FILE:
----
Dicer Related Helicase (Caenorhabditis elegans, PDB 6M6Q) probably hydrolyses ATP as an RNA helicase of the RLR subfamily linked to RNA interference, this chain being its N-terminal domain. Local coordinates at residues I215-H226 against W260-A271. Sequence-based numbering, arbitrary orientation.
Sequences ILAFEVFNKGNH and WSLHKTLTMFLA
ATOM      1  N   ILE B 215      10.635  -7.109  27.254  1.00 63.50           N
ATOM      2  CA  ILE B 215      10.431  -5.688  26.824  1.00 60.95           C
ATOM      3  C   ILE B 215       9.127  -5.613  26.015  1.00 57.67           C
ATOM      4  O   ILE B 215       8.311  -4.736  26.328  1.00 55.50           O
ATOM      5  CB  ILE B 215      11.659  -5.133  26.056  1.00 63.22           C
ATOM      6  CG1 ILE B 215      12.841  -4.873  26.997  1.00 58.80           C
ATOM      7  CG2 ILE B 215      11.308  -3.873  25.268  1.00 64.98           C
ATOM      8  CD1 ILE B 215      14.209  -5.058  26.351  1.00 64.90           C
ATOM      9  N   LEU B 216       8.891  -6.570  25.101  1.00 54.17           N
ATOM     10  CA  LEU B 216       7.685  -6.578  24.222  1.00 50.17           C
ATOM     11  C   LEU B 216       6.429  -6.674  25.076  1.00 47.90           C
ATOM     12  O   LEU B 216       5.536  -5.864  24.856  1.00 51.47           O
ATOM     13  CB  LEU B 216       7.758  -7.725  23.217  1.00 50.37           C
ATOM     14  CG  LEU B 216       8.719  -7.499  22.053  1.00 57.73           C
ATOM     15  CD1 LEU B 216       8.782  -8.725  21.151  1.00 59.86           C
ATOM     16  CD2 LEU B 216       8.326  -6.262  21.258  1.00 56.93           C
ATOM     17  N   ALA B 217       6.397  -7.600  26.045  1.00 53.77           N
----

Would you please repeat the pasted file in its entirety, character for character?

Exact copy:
Dicer Related Helicase (Caenorhabditis elegans, PDB 6M6Q) probably hydrolyses ATP as an RNA helicase of the RLR subfamily linked to RNA interference, this chain being its N-terminal domain. Local coordinates at residues I215-H226 against W260-A271. Sequence-based numbering, arbitrary orientation.
Sequences ILAFEVFNKGNH and WSLHKTLTMFLA
ATOM      1  N   ILE B 215      10.635  -7.109  27.254  1.00 63.50           N
ATOM      2  CA  ILE B 215      10.431  -5.688  26.824  1.00 60.95           C
ATOM      3  C   ILE B 215       9.127  -5.613  26.015  1.00 57.67           C
ATOM      4  O   ILE B 215       8.311  -4.736  26.328  1.00 55.50           O
ATOM      5  CB  ILE B 215      11.659  -5.133  26.056  1.00 63.22           C
ATOM      6  CG1 ILE B 215      12.841  -4.873  26.997  1.00 58.80           C
ATOM      7  CG2 ILE B 215      11.308  -3.873  25.268  1.00 64.98           C
ATOM      8  CD1 ILE B 215      14.209  -5.058  26.351  1.00 64.90           C
ATOM      9  N   LEU B 216       8.891  -6.570  25.101  1.00 54.17           N
ATOM     10  CA  LEU B 216       7.685  -6.578  24.222  1.00 50.17           C
ATOM     11  C   LEU B 216       6.429  -6.674  25.076  1.00 47.90           C
ATOM     12  O   LEU B 216       5.536  -5.864  24.856  1.00 51.47           O
ATOM     13  CB  LEU B 216       7.758  -7.725  23.217  1.00 50.37           C
ATOM     14  CG  LEU B 216       8.719  -7.499  22.053  1.00 57.73           C
ATOM     15  CD1 LEU B 216       8.782  -8.725  21.151  1.00 59.86           C
ATOM     16  CD2 LEU B 216       8.326  -6.262  21.258  1.00 56.93           C
ATOM     17  N   ALA B 217       6.397  -7.600  26.045  1.00 53.77           N